(Written one week before drop off)
My husband and I are dropping off our daughter for her freshman year at college in one week. My emotions are all over the place.
It’s all a bit surreal. I can’t imagine not seeing her bounce into the house after school and tell me about her day. I can’t picture my day without hearing her chattering about what’s going on in her life.
When she’s at college, I won’t know where she is, who she’s with and what she’s doing. It’s a bizarre thought for a parent who knew where her kid was (most of the time) for 18 years to suddenly have no clue. How does a mom reconcile that?
I have no choice. I’ve been slowly handing over the reigns to her over the past couple of years since she received her driver’s license and tasted freedom.
I am so excited for her to go to college; I honestly am.
A parent’s job is to prepare their kids to live on their own. Now, the test begins. My husband and I tried to explain to her a couple of years ago and repeat it just about every time that she went out, to have fun and make good choices.
Is it wrong that I still want to eat her toes? That if I could, I would snuggle her body, which is one inch taller than mine, onto my lap and wrap my arms around her. I still love pulling her close (when she lets me) and inhaling her scent.
Once she decided which college to attend, she took the bull by the horns and on her own found housing, chose a meal plan and searched for the right roommates. She made a list of all the things we needed to buy for her dorm. She organized who would be getting what with her roommates.
I supposed I shouldn’t have been surprised that she prepared like that, but I was. I was impressed and so proud.
(Written the day after drop off)
Oh man, yesterday was a terrible day for me.
I woke up feeling nauseated. Was I getting physically sick, or were my ailments purely emotional? It turned out to be the latter.
Everything about the day was wholly right and how it should be. My very capable 18-year old started the next chapter of her life at college. It’s what many kids do after high school. We like the school she chose; we like her roommates; we know she will shine.
With a nauseous stomach, tears bubbled out a few times on the car ride to school. I almost couldn’t be cheerful; I was stunned at what was happening.
Fortunately, when we arrived, things were very organized and the schlepping of all her stuff out of our car and into a cart went fine. I focused on the task at hand; I had a purpose.
We wheeled her belongings up to her room and helped her unpack. Not wanting to jump all over her big moment, I let her direct me on what she wanted to do. Slowly but surely, all the bags she had so carefully packed up were unpacked, and her dorm room, shared with her roommate, took shape.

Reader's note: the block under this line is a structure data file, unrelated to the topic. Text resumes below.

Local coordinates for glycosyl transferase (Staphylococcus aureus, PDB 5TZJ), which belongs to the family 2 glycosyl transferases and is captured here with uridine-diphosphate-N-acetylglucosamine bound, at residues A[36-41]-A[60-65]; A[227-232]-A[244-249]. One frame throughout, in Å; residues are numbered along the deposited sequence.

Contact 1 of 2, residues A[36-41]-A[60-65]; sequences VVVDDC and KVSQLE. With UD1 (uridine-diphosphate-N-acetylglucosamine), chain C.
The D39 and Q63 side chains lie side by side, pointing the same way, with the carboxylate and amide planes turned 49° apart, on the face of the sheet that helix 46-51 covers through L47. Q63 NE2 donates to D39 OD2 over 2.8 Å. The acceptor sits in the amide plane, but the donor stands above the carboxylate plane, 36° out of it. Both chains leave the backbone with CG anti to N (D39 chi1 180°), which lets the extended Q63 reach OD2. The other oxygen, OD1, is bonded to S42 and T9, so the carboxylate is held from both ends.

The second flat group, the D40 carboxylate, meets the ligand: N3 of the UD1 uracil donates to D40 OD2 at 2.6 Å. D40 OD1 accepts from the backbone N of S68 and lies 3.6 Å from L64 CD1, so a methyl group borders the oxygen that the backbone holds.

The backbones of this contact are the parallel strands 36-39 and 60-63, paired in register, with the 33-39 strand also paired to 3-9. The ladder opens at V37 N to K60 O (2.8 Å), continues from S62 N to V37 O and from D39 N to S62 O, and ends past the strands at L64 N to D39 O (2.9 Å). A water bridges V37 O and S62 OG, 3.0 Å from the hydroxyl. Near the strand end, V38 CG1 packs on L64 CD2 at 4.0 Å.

When we reached the small stuff that only she could put where she wanted, I knew my tasks were done. My brain shifted from task-mode, to holy-crap-I-can’t-believe-this-is-happening mode. The tears began to bubble again.
It was time to say our goodbyes, time to leave my baby girl. I couldn’t hold my shit together any longer and cried hard as I hugged her good-bye. She tried to comfort me, to no avail.
My husband and I left. I cried most of the way home. Logically, I knew everything was right and okay. She was a little nervous, but mostly excited to experience college life. I know she’s self-sufficient and that she and her roommate would navigate things just fine. I knew she would eat and take care of herself.
The emotional part of me, however, felt like I just abandoned my baby girl. I left her in a big building full of strangers, on a campus full of more strangers and I, her own mother, wouldn’t be there to take care of her.
How could I do that? Who would remind her to bring a jacket, take along a water bottle, way the pros and cons of her decisions? How have other parents navigated this? It was unbearable. A chunk of my heart was ripped out and left in the dorm room.
Since I no longer eat my feelings away, nor do I drink or take any other substances, I sat with my sad feelings. I know that gradually I will adjust to being a mom who has one kid in college and one in high school.
Did I mention the one in high school is taking his driver’s test next month? *Sigh*
(Written one week post drop-off)
My daughter, according to our many exchanged text messages, seems happy at college and I am thrilled.
She’s made friends, joined clubs, and has so far been enjoying the events that the campus has to offer. And oh, she’s started her classes and none of them have paralyzed her with fear and self-doubt.
I feel much better than I did a week ago. I still feel sad when I look into her empty bedroom or pass by the things in the market that I used to buy her. I cry when I read on social media or see anything remotely involving a mother and a daughter.
I’m now outnumbered as the only female in the house as my husband and son are home with me. I have no one with whom to discuss menstrual cramps.
I have no one to ask – which looks better with these jeans – this or this? I have one less person in the house who makes me laugh.
I replay a montage of her life in my mind: telling my husband we were pregnant; the emergency C-section that brought her into the world; her strawberry blonde pin curls that for years grew outward until they were substantial enough to grow down; how she practically crawled under my skin in jealousy when I was nursing her little brother; her lisp that she outgrew; talking to her about getting her period; looking for colleges.
Tears are streaming down my face as I write this. Maybe I’m not adjusting quite as well as I thought.
I know she is happy and thriving. What more could a mother ask?